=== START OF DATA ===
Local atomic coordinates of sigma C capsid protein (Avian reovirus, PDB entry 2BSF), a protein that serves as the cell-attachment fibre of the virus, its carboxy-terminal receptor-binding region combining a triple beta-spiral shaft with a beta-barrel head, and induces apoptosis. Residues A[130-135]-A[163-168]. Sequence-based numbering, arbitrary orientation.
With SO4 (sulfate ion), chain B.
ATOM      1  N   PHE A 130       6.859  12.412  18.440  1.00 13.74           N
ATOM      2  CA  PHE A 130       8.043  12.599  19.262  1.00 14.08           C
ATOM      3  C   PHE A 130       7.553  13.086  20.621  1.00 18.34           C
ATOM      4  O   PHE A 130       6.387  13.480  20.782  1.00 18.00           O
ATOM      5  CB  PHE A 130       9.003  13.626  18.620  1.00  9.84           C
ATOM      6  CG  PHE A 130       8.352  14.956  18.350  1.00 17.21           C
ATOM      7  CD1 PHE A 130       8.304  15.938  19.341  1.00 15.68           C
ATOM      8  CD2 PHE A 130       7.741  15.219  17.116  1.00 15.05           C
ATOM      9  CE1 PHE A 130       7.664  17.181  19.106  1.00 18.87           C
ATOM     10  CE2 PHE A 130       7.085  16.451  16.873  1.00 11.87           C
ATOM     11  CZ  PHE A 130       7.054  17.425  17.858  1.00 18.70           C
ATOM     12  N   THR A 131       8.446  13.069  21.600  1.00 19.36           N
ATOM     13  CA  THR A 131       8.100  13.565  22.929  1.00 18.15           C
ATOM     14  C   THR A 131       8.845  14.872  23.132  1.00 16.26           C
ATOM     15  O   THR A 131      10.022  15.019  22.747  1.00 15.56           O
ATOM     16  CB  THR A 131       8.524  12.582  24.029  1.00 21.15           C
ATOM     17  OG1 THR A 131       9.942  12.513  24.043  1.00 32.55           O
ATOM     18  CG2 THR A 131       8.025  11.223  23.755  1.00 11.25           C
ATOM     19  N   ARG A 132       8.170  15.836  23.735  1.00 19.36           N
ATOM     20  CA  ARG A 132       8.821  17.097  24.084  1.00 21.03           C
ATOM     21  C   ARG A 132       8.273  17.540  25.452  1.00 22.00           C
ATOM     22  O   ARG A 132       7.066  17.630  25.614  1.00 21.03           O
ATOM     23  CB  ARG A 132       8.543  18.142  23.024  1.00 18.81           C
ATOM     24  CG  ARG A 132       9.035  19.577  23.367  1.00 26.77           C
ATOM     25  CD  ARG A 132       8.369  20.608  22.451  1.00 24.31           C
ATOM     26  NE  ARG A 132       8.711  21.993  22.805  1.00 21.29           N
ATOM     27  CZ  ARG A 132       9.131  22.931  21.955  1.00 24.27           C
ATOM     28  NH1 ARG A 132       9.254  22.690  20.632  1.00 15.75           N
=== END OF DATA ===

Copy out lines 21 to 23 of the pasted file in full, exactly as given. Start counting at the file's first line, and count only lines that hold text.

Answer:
ATOM     19  N   ARG A 132       8.170  15.836  23.735  1.00 19.36           N
ATOM     20  CA  ARG A 132       8.821  17.097  24.084  1.00 21.03           C
ATOM     21  C   ARG A 132       8.273  17.540  25.452  1.00 22.00           C